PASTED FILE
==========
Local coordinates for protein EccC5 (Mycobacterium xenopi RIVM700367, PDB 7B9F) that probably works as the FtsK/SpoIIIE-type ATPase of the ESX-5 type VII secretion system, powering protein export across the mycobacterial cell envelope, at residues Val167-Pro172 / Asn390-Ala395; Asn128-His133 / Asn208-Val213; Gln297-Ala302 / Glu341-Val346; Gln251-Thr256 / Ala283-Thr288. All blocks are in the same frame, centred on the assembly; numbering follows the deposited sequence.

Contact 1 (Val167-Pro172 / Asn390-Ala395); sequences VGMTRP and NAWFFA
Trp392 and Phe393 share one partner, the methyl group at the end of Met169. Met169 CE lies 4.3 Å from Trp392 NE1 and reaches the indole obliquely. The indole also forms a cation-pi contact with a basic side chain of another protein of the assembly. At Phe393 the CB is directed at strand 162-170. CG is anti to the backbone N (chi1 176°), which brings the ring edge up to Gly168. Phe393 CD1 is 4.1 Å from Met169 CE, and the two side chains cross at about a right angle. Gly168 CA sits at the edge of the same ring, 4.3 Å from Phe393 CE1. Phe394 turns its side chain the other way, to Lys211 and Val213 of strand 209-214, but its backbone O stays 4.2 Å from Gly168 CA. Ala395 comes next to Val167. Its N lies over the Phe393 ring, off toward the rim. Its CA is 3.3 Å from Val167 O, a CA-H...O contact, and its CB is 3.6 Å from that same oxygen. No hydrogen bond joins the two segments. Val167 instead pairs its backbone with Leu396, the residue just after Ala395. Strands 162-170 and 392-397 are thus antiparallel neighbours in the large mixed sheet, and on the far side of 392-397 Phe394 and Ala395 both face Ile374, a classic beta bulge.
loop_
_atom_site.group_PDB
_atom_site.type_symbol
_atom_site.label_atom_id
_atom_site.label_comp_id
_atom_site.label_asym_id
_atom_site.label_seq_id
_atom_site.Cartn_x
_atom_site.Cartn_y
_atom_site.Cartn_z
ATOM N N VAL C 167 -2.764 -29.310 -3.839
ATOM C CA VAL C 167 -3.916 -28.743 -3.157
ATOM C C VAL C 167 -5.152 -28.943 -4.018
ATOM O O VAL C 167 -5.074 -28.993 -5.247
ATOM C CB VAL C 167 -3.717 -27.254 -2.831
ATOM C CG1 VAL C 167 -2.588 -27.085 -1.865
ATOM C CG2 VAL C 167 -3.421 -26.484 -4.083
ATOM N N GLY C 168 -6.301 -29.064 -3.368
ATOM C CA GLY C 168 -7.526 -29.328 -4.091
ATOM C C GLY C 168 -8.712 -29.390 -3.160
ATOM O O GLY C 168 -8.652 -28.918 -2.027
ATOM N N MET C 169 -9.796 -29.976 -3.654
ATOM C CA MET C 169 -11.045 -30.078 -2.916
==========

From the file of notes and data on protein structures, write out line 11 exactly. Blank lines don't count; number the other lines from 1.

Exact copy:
_atom_site.Cartn_x